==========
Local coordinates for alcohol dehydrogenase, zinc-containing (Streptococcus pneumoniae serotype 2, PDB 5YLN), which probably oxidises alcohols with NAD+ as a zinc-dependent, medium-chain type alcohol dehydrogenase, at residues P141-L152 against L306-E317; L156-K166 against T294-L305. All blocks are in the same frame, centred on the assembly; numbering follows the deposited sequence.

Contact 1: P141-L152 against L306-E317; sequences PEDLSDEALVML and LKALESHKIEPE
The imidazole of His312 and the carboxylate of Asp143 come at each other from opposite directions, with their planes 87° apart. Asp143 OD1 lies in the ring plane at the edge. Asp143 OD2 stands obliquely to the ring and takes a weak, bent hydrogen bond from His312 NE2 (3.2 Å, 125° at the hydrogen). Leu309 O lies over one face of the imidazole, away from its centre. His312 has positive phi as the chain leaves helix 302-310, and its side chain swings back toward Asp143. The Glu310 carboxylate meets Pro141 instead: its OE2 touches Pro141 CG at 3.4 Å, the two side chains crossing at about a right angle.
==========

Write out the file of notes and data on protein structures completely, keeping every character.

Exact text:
Local coordinates for alcohol dehydrogenase, zinc-containing (Streptococcus pneumoniae serotype 2, PDB 5YLN), which probably oxidises alcohols with NAD+ as a zinc-dependent, medium-chain type alcohol dehydrogenase, at residues P141-L152 against L306-E317; L156-K166 against T294-L305. All blocks are in the same frame, centred on the assembly; numbering follows the deposited sequence.

Contact 1: P141-L152 against L306-E317; sequences PEDLSDEALVML and LKALESHKIEPE
The imidazole of His312 and the carboxylate of Asp143 come at each other from opposite directions, with their planes 87° apart. Asp143 OD1 lies in the ring plane at the edge. Asp143 OD2 stands obliquely to the ring and takes a weak, bent hydrogen bond from His312 NE2 (3.2 Å, 125° at the hydrogen). Leu309 O lies over one face of the imidazole, away from its centre. His312 has positive phi as the chain leaves helix 302-310, and its side chain swings back toward Asp143. The Glu310 carboxylate meets Pro141 instead: its OE2 touches Pro141 CG at 3.4 Å, the two side chains crossing at about a right angle.